91.7 Ann Arbor/Detroit 104.1 Grand Rapids 91.3 Port Huron 89.7 Lansing 91.1 Flint
Play Live Radio
Next Up:
0:00 0:00
Available On Air Stations

Honestie Hodges, a girl who spurred change in Grand Rapids, taken too young by COVID-19

Dustin Dwyer
Michigan Radio
Lighting candles for Honestie Hodges, a Grand Rapids teenager who died this weekend from complications of COVID-19.

A line of candles on a concrete porch. A white teddy bear. Her face, shining through in photographs. Balloons, purple and silver, let loose into the night sky.

Credit Dustin Dwyer / Michigan Radio
Michigan Radio
Friends and family release balloons in memory of Honestie Hodges.

Her name filling the air.


“Long live Honestie, my baby!”

“I love you monster!”

“We love you!”

Fourteen year old Honestie Hodges passed away Sunday, from complications of COVID-19. Friends and family held a vigil Monday night.

And Hodges, now departed, carried her city’s grief one more time.

Many Grand Rapids leaders learned her name three years ago, when she was just 11. Grand Rapids police officershandcuffed Hodges at gunpoint, though she’d done nothing wrong. Police had been looking for her aunt, who was suspected in a stabbing. Hodges, a Black girl, looked nothing like her aunt, who was white. Hodges cried out, as police put her in the back of a cruiser. When the video came out, the city was outraged.

The police chief at the time, David Rahinsky, said the video was difficult to watch, and he promised reform: “The screams of the 11-year-old, they go to your heart. You hear the mother yelling from the steps 'that's my child' and that's our community's child,” he said.

The officers who cuffed Hodges weren’t reprimandedbecause nothing they did went against GRPD policy. So the department wrote a new policy for how to interact with children at a crime scene. They called the new policy, the “Honestie Policy.”

In the years since then, there have been many other incidents of children having weapons pointed at them by GRPD officers. And though the department continues with efforts to make changes and regain the trust of people in the community – especially Black children and parents – many still say the department hasn’t done enough.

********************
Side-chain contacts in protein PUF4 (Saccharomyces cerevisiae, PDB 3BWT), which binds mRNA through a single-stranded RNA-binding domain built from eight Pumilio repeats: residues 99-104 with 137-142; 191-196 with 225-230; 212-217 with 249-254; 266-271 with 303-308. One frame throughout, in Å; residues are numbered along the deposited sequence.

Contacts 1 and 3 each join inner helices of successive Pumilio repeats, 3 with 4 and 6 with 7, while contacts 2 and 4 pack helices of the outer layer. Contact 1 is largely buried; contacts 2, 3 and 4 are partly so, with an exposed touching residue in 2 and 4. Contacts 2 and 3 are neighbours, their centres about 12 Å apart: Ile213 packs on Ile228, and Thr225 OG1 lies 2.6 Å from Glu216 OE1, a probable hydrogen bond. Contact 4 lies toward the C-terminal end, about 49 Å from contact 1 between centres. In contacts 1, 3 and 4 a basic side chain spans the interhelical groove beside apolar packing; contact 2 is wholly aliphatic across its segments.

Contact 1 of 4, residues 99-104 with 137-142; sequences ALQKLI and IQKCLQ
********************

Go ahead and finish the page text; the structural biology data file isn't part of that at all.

Those concerns, in part, helped fuel unrest and chaos in the city’s downtown on May 30, and led to calls to cut GRPD’s funding.

This summer, WOOD-TV reported Hodges and her family were in negotiations with the city to settle a legal claim over her treatment.

Hodges told WOOD-TV the incident changed her, took away some of her happiness.

“Now, all I want to do is sit in the house, be in my room, not communicate with people,” she said.

November 9 was her birthday and her stomach didn't feel well. Her mother took her to the hospital. She tested positive for COVID-19 and was sent home, according to an update posted by her grandmother on GoFundMe. Later that same night, she was rushed back to the hospital by ambulance.

She got a little better, then she got a lot worse.

She had endured difficult times before, but this time she didn’t make it through.

Her grandmother, Alisa, posted the update Sunday:

“It is with an extremely heavy heart that I have to tell all of you that my beautiful, sassy, smart loving Granddaughter has gone home to be with Jesus.”

Want to support reporting like this? Consider making a gift to Michigan Radio today.

Dustin Dwyer reports enterprise and long-form stories from Michigan Public’s West Michigan bureau. He was a fellow in the class of 2018 at the Nieman Foundation for Journalism at Harvard. He’s been with Michigan Public since 2004, when he started as an intern in the newsroom.
Related Content